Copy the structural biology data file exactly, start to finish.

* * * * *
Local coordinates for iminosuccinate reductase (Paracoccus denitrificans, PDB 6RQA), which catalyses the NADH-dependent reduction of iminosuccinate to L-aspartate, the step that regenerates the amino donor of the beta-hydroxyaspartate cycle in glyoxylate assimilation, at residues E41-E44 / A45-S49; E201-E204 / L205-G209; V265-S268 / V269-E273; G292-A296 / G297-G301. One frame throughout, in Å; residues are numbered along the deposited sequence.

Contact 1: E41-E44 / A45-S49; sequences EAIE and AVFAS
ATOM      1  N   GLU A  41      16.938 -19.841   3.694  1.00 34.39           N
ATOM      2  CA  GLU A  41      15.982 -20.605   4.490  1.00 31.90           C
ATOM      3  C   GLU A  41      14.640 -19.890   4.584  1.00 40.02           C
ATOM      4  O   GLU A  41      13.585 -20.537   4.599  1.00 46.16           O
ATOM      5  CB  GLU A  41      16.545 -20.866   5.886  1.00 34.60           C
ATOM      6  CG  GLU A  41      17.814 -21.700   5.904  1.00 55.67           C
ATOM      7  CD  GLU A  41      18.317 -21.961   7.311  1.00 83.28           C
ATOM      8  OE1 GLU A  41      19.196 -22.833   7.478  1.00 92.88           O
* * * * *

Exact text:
Local coordinates for iminosuccinate reductase (Paracoccus denitrificans, PDB 6RQA), which catalyses the NADH-dependent reduction of iminosuccinate to L-aspartate, the step that regenerates the amino donor of the beta-hydroxyaspartate cycle in glyoxylate assimilation, at residues E41-E44 / A45-S49; E201-E204 / L205-G209; V265-S268 / V269-E273; G292-A296 / G297-G301. One frame throughout, in Å; residues are numbered along the deposited sequence.

Contact 1: E41-E44 / A45-S49; sequences EAIE and AVFAS
ATOM      1  N   GLU A  41      16.938 -19.841   3.694  1.00 34.39           N
ATOM      2  CA  GLU A  41      15.982 -20.605   4.490  1.00 31.90           C
ATOM      3  C   GLU A  41      14.640 -19.890   4.584  1.00 40.02           C
ATOM      4  O   GLU A  41      13.585 -20.537   4.599  1.00 46.16           O
ATOM      5  CB  GLU A  41      16.545 -20.866   5.886  1.00 34.60           C
ATOM      6  CG  GLU A  41      17.814 -21.700   5.904  1.00 55.67           C
ATOM      7  CD  GLU A  41      18.317 -21.961   7.311  1.00 83.28           C
ATOM      8  OE1 GLU A  41      19.196 -22.833   7.478  1.00 92.88           O